Monday, May 4, 2009

Drug Enhanced Torah-Study

I know a person who has a job sitting in an office at a desk, attending to customers. His office doesn't have a steady stream of customers - just a few a day. He's free to do whatever he wants the rest of the time. So he spends his days learning Torah.
As nice as that seems, it's not that easy to spend hours at a time learning. He sits there alone in his tiny office, all week long. If you haven't spent much time trying to focus and concentrate, you'd never undertstand how challenging it can be. How does he avoid this problem? He uses a little help: Ritalin. Not every day - and not that much. But the way he described it to me, on Ritalin he can concentrate better and for a longer period of time than when he doesn't take the pill. And if they give it to kids who can't sit still (which they do all the time), why shouldn't he use it to learn better?

For men, the obligation to learn Torah is all-encompassing. There's never a time when one is not required to study Torah. Even a cursory reading of Rambam's Laws of Torah Study gives us a sense of the scope of the obligation. I'll quote just a couple of choice sections.
כל איש מישראל, חייב בתלמוד תורה: בין עני בין עשיר, בין שלם בגופו בין בעל ייסורין, בין בחור בין שהיה זקן גדול שתשש כוחו, אפילו עני המחזר על הפתחים, ואפילו בעל אישה ובנים--חייב לקבוע לו זמן לתלמוד תורה ביום ובלילה, שנאמר "והגית בו יומם ולילה"
Every Jewish man is obligated in the study of Torah: be he poor or rich, healthy or suffering, young or old and weak, even a beggar making his daily rounds, even a husband and father - he is obligated to appoint time for Torah study in the day and night, as it is written, "And you shall engage [Torah] day and night." (1:8)
That sounds reasonable - set aside some time during the day and some time at night to learn.
עד אימתיי חייב אדם ללמוד תורה--עד יום מותו, שנאמר "ופן יסורו מלבבך, כל ימי חייך"
Until when is a person obligated to study Torah? Until the day of his death, as it is written, "Lest they stray from your hearts all the days of your lives." (1:10)
Again you're probably thinking: it still seems reasonable that God requires that I study Torah during the day and night every day of my life, from a young age until senility. What else would he want me to do - surf the internet? But now Rambam turns to specifics:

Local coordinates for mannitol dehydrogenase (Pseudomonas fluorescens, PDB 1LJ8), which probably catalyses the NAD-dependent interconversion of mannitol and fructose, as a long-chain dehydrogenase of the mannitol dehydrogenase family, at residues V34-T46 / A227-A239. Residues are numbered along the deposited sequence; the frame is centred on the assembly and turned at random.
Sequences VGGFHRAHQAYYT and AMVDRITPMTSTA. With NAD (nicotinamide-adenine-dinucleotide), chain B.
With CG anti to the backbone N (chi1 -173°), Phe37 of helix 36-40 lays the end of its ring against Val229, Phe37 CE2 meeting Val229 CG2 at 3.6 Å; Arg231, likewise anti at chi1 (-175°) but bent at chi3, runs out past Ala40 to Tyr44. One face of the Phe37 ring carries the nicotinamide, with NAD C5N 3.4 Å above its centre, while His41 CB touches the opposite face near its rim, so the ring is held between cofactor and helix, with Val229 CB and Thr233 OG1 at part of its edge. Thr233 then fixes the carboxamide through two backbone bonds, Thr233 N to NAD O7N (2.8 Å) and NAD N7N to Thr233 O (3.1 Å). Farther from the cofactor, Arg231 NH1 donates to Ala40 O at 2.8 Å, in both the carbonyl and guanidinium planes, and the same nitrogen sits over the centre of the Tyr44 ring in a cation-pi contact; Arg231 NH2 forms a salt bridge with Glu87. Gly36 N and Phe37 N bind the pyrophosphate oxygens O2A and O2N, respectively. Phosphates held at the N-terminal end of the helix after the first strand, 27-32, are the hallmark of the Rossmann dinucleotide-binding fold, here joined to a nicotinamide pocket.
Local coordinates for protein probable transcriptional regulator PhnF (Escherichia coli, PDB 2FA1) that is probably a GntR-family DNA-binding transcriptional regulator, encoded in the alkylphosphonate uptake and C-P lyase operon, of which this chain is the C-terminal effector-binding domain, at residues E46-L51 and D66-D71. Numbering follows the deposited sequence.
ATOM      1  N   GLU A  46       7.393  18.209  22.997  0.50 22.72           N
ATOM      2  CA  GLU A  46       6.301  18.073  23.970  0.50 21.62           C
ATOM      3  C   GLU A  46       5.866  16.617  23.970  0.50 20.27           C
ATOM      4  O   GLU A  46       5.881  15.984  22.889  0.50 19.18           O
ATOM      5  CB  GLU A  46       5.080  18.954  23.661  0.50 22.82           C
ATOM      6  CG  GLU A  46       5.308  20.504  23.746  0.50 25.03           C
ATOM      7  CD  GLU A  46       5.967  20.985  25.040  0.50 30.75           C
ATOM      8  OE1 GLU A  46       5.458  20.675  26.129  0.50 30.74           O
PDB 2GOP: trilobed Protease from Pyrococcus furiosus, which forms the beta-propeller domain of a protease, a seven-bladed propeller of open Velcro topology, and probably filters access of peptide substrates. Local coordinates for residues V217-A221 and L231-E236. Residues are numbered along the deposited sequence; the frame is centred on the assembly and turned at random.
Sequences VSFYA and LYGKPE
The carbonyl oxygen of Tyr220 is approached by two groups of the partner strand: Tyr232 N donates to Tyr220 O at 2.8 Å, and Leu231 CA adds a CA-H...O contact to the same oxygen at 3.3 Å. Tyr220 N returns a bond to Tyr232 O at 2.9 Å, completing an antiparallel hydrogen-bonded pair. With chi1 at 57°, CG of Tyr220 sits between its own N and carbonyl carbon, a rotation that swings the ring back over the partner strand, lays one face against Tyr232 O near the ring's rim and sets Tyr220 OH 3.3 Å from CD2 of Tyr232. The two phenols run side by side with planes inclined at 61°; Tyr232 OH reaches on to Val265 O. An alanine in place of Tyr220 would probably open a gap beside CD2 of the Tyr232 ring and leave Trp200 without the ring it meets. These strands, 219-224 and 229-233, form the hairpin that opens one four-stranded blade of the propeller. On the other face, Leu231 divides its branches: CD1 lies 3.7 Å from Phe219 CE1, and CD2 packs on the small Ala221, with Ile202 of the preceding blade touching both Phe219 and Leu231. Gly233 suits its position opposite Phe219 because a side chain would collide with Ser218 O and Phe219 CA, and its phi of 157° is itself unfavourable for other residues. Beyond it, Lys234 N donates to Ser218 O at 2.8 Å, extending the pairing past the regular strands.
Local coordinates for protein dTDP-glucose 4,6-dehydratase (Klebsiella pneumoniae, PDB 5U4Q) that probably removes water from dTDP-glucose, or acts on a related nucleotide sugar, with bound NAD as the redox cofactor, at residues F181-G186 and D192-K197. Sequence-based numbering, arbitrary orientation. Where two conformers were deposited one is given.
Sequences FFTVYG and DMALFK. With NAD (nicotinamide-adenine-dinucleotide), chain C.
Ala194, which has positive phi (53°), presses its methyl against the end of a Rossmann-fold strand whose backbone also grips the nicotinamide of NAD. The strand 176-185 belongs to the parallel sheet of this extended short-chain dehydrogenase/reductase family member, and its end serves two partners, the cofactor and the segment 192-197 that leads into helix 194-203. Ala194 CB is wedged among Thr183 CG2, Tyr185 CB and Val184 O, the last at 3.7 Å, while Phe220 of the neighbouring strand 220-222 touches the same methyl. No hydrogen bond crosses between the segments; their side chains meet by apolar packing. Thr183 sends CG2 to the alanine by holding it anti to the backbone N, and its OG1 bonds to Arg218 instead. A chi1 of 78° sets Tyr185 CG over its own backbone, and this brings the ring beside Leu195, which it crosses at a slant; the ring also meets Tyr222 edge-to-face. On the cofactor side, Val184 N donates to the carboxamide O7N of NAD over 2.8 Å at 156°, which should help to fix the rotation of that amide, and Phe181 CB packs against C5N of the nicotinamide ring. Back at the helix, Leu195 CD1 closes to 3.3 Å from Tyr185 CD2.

כיצד: היה בעל אומנות--יהיה עוסק במלאכה שלוש שעות ביום, ובתורה תשע:
How [should he divide his study into thirds]? If he is a craftsman, he should work for three hours a day, and study Torah for nine. (1:12)

אין דברי תורה מתקיימין במי שמרפה עצמו עליהן, ולא באלו שלומדין מתוך עידון ומתוך אכילה ושתייה--אלא במי שממית עצמו עליהן, ומצער גופו תמיד, ולא ייתן שנת לעיניו, לעפעפיו תנומה. אמרו חכמים דרך רמז, "זאת, התורה, אדם, כי ימות באוהל" (במדבר יט,יד)--אין התורה מתקיימת, אלא במי שממית עצמו באוהלי החכמה.
The words of Torah do not endure in one who weakens himself upon them, and not for thoes who study in comfort, eating and drinking - rather [they endure] in one who pains himself over them, and constantly stresses his body, and gives no sleep to his eyes nor slumber to his eyelids. Our sages said by way of a hint [from the verse] "This is the Torah of a man who shall die in a tent," - the Torah only endures in one who kills himself in the tents of Torah. (3:12)

אף על פי שמצוה ללמוד ביום ובלילה, אין אדם למד רוב חכמתו אלא בלילה; לפיכך מי שרצה לזכות בכתר התורה, ייזהר בכל לילותיו, ולא יאבד אפילו אחת מהן בשינה ואכילה ושתייה ושיחה וכיוצא בהן, אלא בתלמוד תורה ודברי חכמה
Although it is a mitzvah to study Torah in the day and the night, a man truly learns the majority of his study at night. Therefore, one who wishes to merit the "crown" of Torah will be careful with all his nights, and will not waste even one of them with sleep, eating, drinking, conversation and similiar pursuits - but instead with study of Torah and words of wisdom. (3:13)